The Connectivity Module is a smart bit of electronics that connects to a sensor and transmits the data to the online dashboard either wirelessly or by cable. There’s no complex setup, the one module can be supplied compatible with all major wireless standards (NB-IoT, LTE-M, LoRa, Sigfox, Bluetooth, WiFi). As an Australian made device, the Connectivity Module is designed to be installed outside and can handle even the toughest of weather conditions.

Site selection

Choosing appropriate sites for your soil moisture sensors can be tricky because the sensor relays data to an adjacent connectivity unit or ‘base station’, either via cable or wirelessly. Because proximity to the base station is important, the probe often needs to go near the edge of a paddock, which may not necessarily be the most representative location for that paddock’s soil moisture content. If cables are in use, some compromises may be required as care needs to be taken during operations such as top dressing or spraying. Alternatively, you may need to invest in solar power for an off the grid solution.

Using the moisture data

The first year of installation will usually be focused on recording the Plant Available Water Capacity (PAWC), the maximum amount of water stored in a soil profile that can be used by plants. Different soils have different PAWC values. PAWC is the difference between the soil’s water content at the drained upper limit and the crop lower limit. Getting a full picture of what is going on in your soils may take three or four years.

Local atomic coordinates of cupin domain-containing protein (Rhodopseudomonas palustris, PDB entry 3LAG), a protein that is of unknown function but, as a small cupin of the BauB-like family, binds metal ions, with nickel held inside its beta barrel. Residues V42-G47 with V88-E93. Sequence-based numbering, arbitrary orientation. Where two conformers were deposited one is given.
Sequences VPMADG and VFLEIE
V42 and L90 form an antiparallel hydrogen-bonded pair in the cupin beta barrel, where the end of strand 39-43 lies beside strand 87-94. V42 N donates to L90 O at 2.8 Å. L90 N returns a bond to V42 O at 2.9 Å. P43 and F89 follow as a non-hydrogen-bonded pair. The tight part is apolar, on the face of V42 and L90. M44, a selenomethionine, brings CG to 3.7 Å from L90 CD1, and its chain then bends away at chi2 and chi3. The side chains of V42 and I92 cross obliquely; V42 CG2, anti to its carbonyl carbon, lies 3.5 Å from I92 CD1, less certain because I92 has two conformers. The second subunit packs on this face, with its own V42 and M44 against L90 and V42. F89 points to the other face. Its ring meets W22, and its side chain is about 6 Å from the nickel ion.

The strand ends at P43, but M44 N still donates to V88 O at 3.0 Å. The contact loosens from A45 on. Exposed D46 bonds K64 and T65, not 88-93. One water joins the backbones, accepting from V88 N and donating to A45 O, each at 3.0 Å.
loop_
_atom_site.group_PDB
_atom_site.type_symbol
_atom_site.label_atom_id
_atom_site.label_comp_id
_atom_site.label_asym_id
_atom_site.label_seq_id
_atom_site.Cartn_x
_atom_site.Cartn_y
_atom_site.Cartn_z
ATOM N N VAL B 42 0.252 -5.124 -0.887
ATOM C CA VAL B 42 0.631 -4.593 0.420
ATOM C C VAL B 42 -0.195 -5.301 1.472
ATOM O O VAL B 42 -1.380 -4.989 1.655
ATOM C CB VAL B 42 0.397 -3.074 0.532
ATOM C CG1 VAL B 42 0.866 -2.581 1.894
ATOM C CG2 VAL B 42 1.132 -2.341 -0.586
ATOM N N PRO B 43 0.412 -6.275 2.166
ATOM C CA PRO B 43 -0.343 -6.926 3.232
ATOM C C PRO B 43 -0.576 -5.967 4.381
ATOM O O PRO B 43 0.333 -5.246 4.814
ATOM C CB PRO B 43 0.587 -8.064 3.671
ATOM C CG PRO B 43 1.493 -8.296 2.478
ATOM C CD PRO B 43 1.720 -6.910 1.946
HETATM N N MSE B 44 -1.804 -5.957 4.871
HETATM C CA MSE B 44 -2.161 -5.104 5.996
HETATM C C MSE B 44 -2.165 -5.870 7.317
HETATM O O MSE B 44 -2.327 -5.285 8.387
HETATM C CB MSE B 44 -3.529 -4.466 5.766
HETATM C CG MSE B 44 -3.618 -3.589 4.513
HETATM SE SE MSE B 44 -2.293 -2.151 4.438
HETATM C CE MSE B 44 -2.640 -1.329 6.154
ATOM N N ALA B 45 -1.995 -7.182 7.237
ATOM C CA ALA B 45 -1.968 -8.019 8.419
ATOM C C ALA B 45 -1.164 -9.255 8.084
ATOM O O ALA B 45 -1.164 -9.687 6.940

Essentially, sensors display the soil moisture levels relative to an upper limit (soil saturation) and a lower limit (the onset of plant stress). Graphs are usually ‘stacked’ and show how the soil moisture has tracked over time. This allows the farmer to see how much moisture a crop draws down as it fills grain in the spring, i.e. how fast a crop is using the available moisture in the soil.

Soil Probe Dashboard Solution

As the plants’ roots move deeper, they extract moisture during the day and shut down at night and the next sensor down will exhibit ‘stepping’ as the roots move deeper. This can be useful to show where the roots are active and help with decisions such as whether to top-dress fertiliser. For example, if the top layers of soil have dried out and the roots are active much further down (beyond 60cm), an application of nitrogen may not provide value, because it would rely on significant rainfall to move the nutrients through to the layer where the roots are active.

In the longer-term, gaining an understanding of how long a full profile of soil moisture lasts in normal spring conditions provides farmers with essential information during the growing season. By adding further options such as rain gauges and weather stations, farmers can build a comprehensive picture that allows them to make decisions around crop management with more confidence.

myInsight.io is a product of Powertec and is a full-service complete end-to-end IoT/E ecosystem. It is comprised of an open-source solution, covering internet, cellular, WiFi and long-range communication (LoRa) gateways. The solution is customised to control, measure and track: assets, people, animals and things, with a combination of live and historical data including events, notifications and machine learning.

 

For more information on our range of soil moisture sensors or a complete end to end connectivity solution contact the team today [email protected] or 1300 769 378

 

1:https://www.environment.gov.au/land/rangelands